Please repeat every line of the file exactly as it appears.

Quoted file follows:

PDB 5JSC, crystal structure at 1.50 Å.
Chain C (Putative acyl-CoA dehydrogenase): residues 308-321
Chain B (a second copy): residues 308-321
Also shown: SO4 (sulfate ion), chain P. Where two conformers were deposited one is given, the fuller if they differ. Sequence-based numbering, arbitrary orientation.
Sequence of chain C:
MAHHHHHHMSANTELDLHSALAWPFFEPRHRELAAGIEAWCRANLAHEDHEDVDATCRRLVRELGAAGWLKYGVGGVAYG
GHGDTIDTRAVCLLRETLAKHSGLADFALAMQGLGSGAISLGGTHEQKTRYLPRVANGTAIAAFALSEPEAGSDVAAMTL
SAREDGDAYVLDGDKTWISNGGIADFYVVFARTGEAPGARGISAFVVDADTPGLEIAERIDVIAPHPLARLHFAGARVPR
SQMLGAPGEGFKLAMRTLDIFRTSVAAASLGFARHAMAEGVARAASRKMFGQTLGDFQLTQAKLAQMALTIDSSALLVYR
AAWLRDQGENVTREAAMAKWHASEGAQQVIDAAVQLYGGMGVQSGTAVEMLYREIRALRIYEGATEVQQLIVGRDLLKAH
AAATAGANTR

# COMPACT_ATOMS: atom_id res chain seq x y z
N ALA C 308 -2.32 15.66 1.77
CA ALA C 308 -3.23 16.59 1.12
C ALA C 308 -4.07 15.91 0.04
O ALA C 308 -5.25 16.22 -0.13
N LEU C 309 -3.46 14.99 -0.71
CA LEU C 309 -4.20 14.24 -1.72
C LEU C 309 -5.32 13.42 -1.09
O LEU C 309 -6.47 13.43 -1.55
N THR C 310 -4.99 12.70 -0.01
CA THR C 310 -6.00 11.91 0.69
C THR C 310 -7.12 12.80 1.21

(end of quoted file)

PDB 5JSC, crystal structure at 1.50 Å.
Chain C (Putative acyl-CoA dehydrogenase): residues 308-321
Chain B (a second copy): residues 308-321
Also shown: SO4 (sulfate ion), chain P. Where two conformers were deposited one is given, the fuller if they differ. Sequence-based numbering, arbitrary orientation.
Sequence of chain C:
MAHHHHHHMSANTELDLHSALAWPFFEPRHRELAAGIEAWCRANLAHEDHEDVDATCRRLVRELGAAGWLKYGVGGVAYG
GHGDTIDTRAVCLLRETLAKHSGLADFALAMQGLGSGAISLGGTHEQKTRYLPRVANGTAIAAFALSEPEAGSDVAAMTL
SAREDGDAYVLDGDKTWISNGGIADFYVVFARTGEAPGARGISAFVVDADTPGLEIAERIDVIAPHPLARLHFAGARVPR
SQMLGAPGEGFKLAMRTLDIFRTSVAAASLGFARHAMAEGVARAASRKMFGQTLGDFQLTQAKLAQMALTIDSSALLVYR
AAWLRDQGENVTREAAMAKWHASEGAQQVIDAAVQLYGGMGVQSGTAVEMLYREIRALRIYEGATEVQQLIVGRDLLKAH
AAATAGANTR

# COMPACT_ATOMS: atom_id res chain seq x y z
N ALA C 308 -2.32 15.66 1.77
CA ALA C 308 -3.23 16.59 1.12
C ALA C 308 -4.07 15.91 0.04
O ALA C 308 -5.25 16.22 -0.13
N LEU C 309 -3.46 14.99 -0.71
CA LEU C 309 -4.20 14.24 -1.72
C LEU C 309 -5.32 13.42 -1.09
O LEU C 309 -6.47 13.43 -1.55
N THR C 310 -4.99 12.70 -0.01
CA THR C 310 -6.00 11.91 0.69
C THR C 310 -7.12 12.80 1.21